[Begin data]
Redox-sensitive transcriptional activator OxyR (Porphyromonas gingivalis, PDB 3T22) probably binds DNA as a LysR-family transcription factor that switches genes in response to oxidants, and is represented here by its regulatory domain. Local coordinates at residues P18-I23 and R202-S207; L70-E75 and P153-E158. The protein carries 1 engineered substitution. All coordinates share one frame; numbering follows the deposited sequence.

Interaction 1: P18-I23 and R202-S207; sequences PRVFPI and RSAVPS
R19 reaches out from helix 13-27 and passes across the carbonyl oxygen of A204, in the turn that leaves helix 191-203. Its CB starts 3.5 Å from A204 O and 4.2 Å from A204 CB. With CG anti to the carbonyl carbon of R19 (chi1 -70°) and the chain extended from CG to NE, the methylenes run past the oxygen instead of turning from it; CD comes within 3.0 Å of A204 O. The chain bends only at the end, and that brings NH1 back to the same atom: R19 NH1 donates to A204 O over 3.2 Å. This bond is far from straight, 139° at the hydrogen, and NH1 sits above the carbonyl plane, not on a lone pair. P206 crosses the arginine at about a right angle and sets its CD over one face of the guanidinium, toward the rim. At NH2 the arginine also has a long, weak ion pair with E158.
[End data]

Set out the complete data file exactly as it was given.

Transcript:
Redox-sensitive transcriptional activator OxyR (Porphyromonas gingivalis, PDB 3T22) probably binds DNA as a LysR-family transcription factor that switches genes in response to oxidants, and is represented here by its regulatory domain. Local coordinates at residues P18-I23 and R202-S207; L70-E75 and P153-E158. The protein carries 1 engineered substitution. All coordinates share one frame; numbering follows the deposited sequence.

Interaction 1: P18-I23 and R202-S207; sequences PRVFPI and RSAVPS
R19 reaches out from helix 13-27 and passes across the carbonyl oxygen of A204, in the turn that leaves helix 191-203. Its CB starts 3.5 Å from A204 O and 4.2 Å from A204 CB. With CG anti to the carbonyl carbon of R19 (chi1 -70°) and the chain extended from CG to NE, the methylenes run past the oxygen instead of turning from it; CD comes within 3.0 Å of A204 O. The chain bends only at the end, and that brings NH1 back to the same atom: R19 NH1 donates to A204 O over 3.2 Å. This bond is far from straight, 139° at the hydrogen, and NH1 sits above the carbonyl plane, not on a lone pair. P206 crosses the arginine at about a right angle and sets its CD over one face of the guanidinium, toward the rim. At NH2 the arginine also has a long, weak ion pair with E158.